Some points of immediate interest for me qua Western philosopher.  I have a long-standing interest in moral epistemology, and in particular in whether and in what manner our sources of moral judgement are universal.  It was accordingly very intriguing to see how complicated moral distinctions that are prized in our own tradition re-emerged, though formulated quite differently: one example that came out especially was a distinction between the kinds of obligations we have regarding our actions, our intentions and our motives, and the varying kinds of culpability we have for each of these.  The distinctions appeared to me to map very interestingly onto those Kant outlined in his Rechtslehre and Tugendlehre, in which he discusses the norms governing action, and intention and motive, respectively; it was all the more intriguing that Thupten Jinpa suggested that related distinctions are also present in Buddhist ethics.  So I am wondering if there is some very interesting comparative work to be done on this subject.  I was also most intrigued by his discussion of what constitutes God’s compassion.  God, being supersensible, cannot be attributed the kind of sensations that embodied creatures have, so His compassion cannot be understood as, e.g., a pained sensation occasioned by another’s pain.  As I understood Imam Amin, the standard view in Islamic scholarship is to give what analytical philosophers would call a dispositional account of God’s compassion, that is, to characterize God’s compassion as manifested in His actions, rather than his sensations.  I should like to learn more about whether these dispositions are thought to actually constitute God’s emotion, or whether they are merely how it is revealed to us, with its nature remaining mysterious.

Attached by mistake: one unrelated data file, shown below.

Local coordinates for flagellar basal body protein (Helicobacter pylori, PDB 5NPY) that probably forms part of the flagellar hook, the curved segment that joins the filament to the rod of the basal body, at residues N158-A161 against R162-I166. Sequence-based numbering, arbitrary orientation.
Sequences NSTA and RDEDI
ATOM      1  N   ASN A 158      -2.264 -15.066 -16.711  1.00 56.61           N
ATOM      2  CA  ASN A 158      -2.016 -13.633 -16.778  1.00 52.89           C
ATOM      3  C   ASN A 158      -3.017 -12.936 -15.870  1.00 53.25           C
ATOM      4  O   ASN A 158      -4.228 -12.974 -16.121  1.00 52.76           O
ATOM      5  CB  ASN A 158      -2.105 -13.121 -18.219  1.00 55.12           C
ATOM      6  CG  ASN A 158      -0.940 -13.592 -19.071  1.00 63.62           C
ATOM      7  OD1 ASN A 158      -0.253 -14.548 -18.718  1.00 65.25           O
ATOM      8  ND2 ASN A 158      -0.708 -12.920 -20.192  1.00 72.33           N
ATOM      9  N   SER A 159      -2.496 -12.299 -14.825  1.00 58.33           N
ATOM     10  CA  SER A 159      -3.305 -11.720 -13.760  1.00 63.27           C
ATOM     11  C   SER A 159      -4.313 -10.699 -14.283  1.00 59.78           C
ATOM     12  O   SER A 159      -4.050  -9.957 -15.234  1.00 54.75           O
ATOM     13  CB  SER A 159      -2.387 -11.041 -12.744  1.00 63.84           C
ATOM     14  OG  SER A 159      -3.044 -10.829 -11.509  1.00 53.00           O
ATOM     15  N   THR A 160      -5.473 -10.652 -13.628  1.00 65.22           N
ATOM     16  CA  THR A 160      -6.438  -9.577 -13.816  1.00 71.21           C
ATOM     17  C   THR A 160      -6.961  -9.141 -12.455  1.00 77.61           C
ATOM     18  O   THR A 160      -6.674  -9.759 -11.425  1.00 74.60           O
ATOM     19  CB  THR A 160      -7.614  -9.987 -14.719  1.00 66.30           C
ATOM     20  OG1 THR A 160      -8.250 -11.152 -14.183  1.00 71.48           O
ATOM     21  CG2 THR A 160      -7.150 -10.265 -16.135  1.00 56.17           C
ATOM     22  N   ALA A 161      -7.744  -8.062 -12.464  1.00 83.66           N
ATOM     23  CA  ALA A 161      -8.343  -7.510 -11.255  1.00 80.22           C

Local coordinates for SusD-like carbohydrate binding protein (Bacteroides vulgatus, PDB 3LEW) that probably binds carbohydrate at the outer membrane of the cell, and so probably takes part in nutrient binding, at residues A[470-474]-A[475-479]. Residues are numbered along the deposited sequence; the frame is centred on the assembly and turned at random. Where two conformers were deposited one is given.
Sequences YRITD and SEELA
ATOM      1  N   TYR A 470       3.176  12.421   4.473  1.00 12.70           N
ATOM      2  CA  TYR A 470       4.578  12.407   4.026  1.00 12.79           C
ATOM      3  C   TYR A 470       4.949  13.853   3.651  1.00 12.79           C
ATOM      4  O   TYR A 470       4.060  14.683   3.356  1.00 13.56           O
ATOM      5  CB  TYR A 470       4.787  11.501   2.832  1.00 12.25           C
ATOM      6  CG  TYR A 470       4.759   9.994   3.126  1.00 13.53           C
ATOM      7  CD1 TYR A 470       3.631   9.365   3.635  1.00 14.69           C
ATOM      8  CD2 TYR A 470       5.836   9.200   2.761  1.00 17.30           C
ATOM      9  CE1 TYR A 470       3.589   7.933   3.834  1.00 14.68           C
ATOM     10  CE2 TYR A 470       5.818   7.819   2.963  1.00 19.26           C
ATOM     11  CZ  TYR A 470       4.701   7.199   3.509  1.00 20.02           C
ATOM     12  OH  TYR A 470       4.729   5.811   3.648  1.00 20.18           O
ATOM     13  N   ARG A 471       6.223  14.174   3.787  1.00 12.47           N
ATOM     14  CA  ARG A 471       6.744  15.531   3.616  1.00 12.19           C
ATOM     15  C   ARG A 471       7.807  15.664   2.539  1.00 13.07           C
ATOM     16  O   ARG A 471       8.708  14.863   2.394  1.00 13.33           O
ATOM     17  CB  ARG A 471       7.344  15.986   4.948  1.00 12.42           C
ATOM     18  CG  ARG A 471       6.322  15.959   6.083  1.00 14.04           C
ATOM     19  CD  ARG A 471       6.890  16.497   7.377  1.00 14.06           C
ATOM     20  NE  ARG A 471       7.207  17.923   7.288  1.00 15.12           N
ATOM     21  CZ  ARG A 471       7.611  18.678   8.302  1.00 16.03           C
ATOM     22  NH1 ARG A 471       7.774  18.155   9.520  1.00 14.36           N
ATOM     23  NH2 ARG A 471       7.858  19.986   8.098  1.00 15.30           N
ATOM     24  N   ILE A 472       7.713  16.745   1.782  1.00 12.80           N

But it would be reductive to treat the seminar’s interests purely in terms of these, as it were, low-hanging fruit for the Western philosopher.  The strongest impression I came away with was of a rival tradition of no less depth and sophistication than my own; to learn from it deeply would require a great deal of background work, a very great many more such discussions, patience, tolerance, and critical acuity; but what we might learn could be very valuable indeed.   I was very encouraged by the tone of the discussion, at once respectful and critically aware, and I look forward to many more in the future.

Samuel C. P. Hughes

Fellow, DLCC